Only 53 Kilometers to Santiago


I set out this morning from Melide, which is an intermediate stop on the final hundred kilometers of the Camino.

Because of this, there are not too many pilgrims on the road and I largely have the trail to myself.


Walking from Melide to Arzua


There was a rather large group of pilgrims staying in my hostel whom I met at breakfast, but I think they’ll be starting a little bit later 🙂



I came across a wonderful old church this morning, and in what has become my ritual, went in for a moment of contemplation and thanks.

I have an amazing sense of peace and calm this morning, even knowing that my journey is almost completed. It’s like the pieces are starting to come together at last.

I find immense comfort from my daily church stops. Never in my life have I knelt so often, in so many churches, in contemplation and thanks.

I look forward to this day, and whatever it may bring. I’m sure the Camino still has a few surprises in store for me.

The Camino of Life

I can remember back in Torres del Rio talking to an interesting Danish guy Nils about what the Camino meant, and the history of the Camino.

At the time I think we formed the view that people who wanted to walk the Camino would gain different things from it depending on what stage of their life they walked it.



I think there are so many life lessons to be gained by walking the Camino, it would be difficult to determine at what point the most benefit could be gained.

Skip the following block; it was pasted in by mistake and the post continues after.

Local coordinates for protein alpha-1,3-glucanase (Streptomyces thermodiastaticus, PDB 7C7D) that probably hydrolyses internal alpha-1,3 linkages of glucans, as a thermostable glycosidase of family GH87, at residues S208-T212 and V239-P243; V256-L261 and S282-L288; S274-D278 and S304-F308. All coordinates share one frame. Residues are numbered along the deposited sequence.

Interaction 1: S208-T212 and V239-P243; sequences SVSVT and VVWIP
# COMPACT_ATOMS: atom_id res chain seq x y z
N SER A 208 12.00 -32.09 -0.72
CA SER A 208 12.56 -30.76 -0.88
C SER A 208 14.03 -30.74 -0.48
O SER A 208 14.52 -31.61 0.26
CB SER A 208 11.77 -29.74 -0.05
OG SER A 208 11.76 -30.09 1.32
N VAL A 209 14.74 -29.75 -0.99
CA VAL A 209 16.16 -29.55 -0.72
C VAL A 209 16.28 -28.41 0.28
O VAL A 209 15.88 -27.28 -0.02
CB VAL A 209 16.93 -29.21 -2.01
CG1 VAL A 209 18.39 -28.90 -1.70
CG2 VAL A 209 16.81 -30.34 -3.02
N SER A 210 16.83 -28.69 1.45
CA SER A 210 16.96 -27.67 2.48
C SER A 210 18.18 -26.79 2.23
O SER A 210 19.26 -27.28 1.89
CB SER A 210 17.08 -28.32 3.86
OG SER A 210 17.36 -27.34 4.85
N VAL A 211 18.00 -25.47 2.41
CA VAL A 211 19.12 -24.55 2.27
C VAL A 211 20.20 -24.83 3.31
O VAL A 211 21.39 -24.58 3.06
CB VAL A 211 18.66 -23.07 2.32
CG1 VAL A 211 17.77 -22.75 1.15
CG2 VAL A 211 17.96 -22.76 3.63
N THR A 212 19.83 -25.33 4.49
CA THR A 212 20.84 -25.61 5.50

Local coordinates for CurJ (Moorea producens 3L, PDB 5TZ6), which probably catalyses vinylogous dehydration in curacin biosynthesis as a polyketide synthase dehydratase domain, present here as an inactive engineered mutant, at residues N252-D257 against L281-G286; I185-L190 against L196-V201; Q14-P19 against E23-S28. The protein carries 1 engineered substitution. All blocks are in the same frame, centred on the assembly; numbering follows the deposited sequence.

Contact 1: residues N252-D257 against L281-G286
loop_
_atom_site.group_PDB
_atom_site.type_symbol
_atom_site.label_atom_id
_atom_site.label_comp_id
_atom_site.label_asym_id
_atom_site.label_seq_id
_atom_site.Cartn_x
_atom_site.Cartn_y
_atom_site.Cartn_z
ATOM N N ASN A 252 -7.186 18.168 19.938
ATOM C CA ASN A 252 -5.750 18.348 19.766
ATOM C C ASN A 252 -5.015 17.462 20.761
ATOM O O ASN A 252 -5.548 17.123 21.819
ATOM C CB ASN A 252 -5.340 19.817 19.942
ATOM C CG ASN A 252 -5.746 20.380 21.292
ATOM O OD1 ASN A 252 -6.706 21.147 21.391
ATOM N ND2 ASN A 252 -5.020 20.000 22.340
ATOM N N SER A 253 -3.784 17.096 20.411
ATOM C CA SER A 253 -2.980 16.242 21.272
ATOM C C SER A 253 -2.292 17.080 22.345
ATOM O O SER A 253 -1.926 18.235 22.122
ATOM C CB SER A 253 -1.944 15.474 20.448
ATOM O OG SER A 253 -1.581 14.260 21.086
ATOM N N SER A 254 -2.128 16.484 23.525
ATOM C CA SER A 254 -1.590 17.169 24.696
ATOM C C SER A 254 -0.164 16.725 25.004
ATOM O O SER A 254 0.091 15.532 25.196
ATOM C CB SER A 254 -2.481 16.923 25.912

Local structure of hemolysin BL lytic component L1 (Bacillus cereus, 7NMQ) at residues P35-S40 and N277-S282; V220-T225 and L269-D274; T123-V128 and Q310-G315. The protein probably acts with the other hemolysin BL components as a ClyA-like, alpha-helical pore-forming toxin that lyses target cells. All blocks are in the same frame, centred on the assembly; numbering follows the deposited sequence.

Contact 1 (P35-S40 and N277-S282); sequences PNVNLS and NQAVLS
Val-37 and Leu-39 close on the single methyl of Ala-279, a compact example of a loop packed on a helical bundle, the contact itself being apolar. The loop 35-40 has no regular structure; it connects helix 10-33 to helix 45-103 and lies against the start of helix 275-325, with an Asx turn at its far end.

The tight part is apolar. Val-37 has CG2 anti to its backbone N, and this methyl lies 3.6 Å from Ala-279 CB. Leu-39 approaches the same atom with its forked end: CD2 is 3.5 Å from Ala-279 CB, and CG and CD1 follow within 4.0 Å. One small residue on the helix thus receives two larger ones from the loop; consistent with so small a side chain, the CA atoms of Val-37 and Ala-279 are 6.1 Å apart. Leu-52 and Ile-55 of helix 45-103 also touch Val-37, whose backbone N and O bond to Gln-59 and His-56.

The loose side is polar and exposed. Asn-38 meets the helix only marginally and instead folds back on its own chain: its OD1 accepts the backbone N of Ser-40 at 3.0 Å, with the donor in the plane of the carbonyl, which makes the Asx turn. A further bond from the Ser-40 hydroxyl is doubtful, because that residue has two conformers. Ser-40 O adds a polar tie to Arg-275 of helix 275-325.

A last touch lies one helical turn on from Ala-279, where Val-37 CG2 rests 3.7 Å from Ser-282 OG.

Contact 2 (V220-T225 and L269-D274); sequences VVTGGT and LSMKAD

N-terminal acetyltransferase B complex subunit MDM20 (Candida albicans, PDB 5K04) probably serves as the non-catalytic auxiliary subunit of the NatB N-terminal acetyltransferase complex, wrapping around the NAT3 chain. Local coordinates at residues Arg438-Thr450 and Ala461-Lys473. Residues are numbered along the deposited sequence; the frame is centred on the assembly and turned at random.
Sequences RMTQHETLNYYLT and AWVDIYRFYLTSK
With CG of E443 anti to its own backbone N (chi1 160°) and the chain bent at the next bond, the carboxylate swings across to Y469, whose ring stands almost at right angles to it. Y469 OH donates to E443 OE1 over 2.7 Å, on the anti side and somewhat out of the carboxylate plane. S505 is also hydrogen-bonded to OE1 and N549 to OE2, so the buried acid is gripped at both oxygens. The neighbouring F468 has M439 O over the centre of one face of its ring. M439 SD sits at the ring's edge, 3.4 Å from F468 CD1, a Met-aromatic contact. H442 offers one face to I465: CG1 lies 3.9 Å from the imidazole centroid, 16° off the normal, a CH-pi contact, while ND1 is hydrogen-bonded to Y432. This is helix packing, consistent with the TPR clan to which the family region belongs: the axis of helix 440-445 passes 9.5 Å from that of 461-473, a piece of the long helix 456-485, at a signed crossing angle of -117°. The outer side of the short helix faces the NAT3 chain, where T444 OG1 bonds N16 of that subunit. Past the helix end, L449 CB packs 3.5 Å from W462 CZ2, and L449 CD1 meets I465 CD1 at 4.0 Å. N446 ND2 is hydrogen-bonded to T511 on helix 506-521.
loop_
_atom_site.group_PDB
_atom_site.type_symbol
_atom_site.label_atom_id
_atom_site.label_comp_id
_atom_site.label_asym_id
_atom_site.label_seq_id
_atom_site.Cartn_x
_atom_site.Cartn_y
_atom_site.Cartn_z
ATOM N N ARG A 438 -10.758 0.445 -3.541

Melide to Arzua


For me at least, this is a one-off experience, never to be repeated. As someone pointed out the other day, my views may change over time.

The reason I see it as a one-off, is that I undertook this journey at a specific time of my life, to reassess my values, priorities and to understand what was really important to me. I’m not sure that purpose is necessarily one that should be repeated.


Final Hundred Kilometers to Santiago


But of course the interesting thing about walking the Camino, and the many lessons that it teaches us about life and the world around us, is that really I think the Camino is just the training ground for life.

The real work begins post Camino, when we take these lessons forward into our lives and the lives of those around us.

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